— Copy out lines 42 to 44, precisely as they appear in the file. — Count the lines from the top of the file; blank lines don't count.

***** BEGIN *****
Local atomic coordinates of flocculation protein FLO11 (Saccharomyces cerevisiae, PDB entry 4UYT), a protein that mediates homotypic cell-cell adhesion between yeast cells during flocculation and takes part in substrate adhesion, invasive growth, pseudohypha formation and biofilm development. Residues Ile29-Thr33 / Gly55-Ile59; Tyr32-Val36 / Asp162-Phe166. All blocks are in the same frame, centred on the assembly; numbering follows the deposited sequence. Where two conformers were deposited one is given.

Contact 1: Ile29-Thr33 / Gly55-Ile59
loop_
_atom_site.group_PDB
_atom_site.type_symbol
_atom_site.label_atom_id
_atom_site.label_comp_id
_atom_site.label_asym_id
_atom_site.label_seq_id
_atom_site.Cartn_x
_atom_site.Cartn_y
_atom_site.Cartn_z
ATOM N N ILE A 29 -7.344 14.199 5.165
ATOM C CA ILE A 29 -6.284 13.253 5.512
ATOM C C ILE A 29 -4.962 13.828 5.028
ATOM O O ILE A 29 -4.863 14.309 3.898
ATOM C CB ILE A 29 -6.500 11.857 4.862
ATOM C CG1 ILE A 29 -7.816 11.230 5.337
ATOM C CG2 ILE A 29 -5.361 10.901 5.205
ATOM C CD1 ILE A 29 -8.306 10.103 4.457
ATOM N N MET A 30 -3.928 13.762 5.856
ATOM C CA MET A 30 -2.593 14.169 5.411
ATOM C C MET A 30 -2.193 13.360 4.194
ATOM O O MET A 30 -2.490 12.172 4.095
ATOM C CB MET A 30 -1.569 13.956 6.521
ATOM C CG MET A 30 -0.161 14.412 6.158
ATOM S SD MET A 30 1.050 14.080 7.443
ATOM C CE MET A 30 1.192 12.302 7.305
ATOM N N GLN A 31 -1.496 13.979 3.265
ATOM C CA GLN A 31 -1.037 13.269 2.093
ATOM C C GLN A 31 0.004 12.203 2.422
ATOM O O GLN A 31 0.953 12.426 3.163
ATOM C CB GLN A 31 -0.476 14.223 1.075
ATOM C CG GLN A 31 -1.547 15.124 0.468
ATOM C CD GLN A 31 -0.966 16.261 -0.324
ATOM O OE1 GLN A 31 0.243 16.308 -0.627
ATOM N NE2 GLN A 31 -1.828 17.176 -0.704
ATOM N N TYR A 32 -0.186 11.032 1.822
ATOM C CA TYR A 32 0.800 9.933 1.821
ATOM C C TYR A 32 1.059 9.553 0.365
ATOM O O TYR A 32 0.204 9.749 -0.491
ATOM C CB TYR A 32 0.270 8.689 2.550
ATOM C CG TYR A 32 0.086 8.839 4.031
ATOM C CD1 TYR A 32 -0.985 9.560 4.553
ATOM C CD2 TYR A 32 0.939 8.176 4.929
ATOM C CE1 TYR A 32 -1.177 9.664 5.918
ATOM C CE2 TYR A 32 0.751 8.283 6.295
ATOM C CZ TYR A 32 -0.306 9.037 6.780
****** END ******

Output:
ATOM C CB TYR A 32 0.270 8.689 2.550
ATOM C CG TYR A 32 0.086 8.839 4.031
ATOM C CD1 TYR A 32 -0.985 9.560 4.553